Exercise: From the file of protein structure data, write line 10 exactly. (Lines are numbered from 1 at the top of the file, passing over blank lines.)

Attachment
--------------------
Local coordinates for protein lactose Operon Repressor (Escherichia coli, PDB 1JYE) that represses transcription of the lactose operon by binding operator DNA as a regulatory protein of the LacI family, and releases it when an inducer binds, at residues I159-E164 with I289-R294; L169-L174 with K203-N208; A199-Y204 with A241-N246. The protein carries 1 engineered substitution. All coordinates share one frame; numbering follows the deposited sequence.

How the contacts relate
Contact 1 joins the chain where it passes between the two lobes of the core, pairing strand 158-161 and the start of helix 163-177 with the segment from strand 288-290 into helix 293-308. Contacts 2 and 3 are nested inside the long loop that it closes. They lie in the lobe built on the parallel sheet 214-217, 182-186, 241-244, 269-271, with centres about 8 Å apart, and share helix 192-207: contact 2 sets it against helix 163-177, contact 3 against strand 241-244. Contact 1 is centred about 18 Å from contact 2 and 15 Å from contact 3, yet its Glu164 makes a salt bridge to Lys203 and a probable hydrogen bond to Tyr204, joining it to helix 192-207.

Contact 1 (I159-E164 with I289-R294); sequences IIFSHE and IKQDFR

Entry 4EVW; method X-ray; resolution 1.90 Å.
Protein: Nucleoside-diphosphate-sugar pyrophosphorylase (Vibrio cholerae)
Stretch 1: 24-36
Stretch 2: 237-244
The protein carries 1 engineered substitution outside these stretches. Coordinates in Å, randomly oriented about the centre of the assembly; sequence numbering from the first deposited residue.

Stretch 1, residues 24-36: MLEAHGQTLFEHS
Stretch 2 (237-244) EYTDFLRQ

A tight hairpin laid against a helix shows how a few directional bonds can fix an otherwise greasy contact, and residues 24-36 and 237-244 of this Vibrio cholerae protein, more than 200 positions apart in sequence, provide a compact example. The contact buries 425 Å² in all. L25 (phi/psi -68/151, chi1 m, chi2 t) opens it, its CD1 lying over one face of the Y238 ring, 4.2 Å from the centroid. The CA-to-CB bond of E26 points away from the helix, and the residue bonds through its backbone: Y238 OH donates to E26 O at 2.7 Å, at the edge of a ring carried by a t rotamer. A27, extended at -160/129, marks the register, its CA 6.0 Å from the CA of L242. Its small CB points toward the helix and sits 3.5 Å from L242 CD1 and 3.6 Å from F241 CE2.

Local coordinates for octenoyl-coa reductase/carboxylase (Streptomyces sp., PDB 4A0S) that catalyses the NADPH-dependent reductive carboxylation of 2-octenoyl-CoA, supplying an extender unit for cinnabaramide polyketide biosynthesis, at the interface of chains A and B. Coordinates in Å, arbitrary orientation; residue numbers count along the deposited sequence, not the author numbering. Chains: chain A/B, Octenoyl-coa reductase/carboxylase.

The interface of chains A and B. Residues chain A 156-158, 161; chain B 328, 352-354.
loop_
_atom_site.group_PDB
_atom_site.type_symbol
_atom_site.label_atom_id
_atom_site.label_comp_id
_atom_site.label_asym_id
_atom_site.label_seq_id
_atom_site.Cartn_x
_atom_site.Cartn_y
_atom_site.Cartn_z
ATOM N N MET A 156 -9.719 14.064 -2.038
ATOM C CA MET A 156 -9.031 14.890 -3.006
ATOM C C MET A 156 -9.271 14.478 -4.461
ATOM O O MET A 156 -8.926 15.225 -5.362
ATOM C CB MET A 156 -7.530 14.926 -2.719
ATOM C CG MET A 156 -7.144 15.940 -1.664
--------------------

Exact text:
Stretch 1, residues 24-36: MLEAHGQTLFEHS